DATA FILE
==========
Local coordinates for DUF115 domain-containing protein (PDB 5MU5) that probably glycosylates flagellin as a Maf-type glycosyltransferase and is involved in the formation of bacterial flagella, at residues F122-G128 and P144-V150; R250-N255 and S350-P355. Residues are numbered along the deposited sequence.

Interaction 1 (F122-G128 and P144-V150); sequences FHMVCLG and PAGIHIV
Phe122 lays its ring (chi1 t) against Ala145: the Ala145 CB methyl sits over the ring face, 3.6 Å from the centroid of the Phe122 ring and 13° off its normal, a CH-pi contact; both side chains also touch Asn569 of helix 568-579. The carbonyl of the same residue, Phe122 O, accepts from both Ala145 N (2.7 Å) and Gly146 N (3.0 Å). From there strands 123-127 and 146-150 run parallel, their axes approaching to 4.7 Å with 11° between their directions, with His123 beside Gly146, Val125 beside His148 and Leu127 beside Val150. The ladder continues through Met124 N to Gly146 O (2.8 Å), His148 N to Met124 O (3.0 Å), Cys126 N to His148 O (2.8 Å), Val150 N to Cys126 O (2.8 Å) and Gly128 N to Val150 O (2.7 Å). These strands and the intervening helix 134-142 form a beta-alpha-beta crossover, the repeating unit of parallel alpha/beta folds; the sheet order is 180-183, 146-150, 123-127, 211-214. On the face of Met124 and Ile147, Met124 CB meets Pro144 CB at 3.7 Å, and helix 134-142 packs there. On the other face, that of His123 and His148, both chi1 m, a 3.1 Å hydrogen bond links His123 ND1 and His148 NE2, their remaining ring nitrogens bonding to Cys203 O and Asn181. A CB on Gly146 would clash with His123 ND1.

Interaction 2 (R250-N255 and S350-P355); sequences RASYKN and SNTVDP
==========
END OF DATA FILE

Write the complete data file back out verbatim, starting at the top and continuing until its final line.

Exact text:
Local coordinates for DUF115 domain-containing protein (PDB 5MU5) that probably glycosylates flagellin as a Maf-type glycosyltransferase and is involved in the formation of bacterial flagella, at residues F122-G128 and P144-V150; R250-N255 and S350-P355. Residues are numbered along the deposited sequence.

Interaction 1 (F122-G128 and P144-V150); sequences FHMVCLG and PAGIHIV
Phe122 lays its ring (chi1 t) against Ala145: the Ala145 CB methyl sits over the ring face, 3.6 Å from the centroid of the Phe122 ring and 13° off its normal, a CH-pi contact; both side chains also touch Asn569 of helix 568-579. The carbonyl of the same residue, Phe122 O, accepts from both Ala145 N (2.7 Å) and Gly146 N (3.0 Å). From there strands 123-127 and 146-150 run parallel, their axes approaching to 4.7 Å with 11° between their directions, with His123 beside Gly146, Val125 beside His148 and Leu127 beside Val150. The ladder continues through Met124 N to Gly146 O (2.8 Å), His148 N to Met124 O (3.0 Å), Cys126 N to His148 O (2.8 Å), Val150 N to Cys126 O (2.8 Å) and Gly128 N to Val150 O (2.7 Å). These strands and the intervening helix 134-142 form a beta-alpha-beta crossover, the repeating unit of parallel alpha/beta folds; the sheet order is 180-183, 146-150, 123-127, 211-214. On the face of Met124 and Ile147, Met124 CB meets Pro144 CB at 3.7 Å, and helix 134-142 packs there. On the other face, that of His123 and His148, both chi1 m, a 3.1 Å hydrogen bond links His123 ND1 and His148 NE2, their remaining ring nitrogens bonding to Cys203 O and Asn181. A CB on Gly146 would clash with His123 ND1.

Interaction 2 (R250-N255 and S350-P355); sequences RASYKN and SNTVDP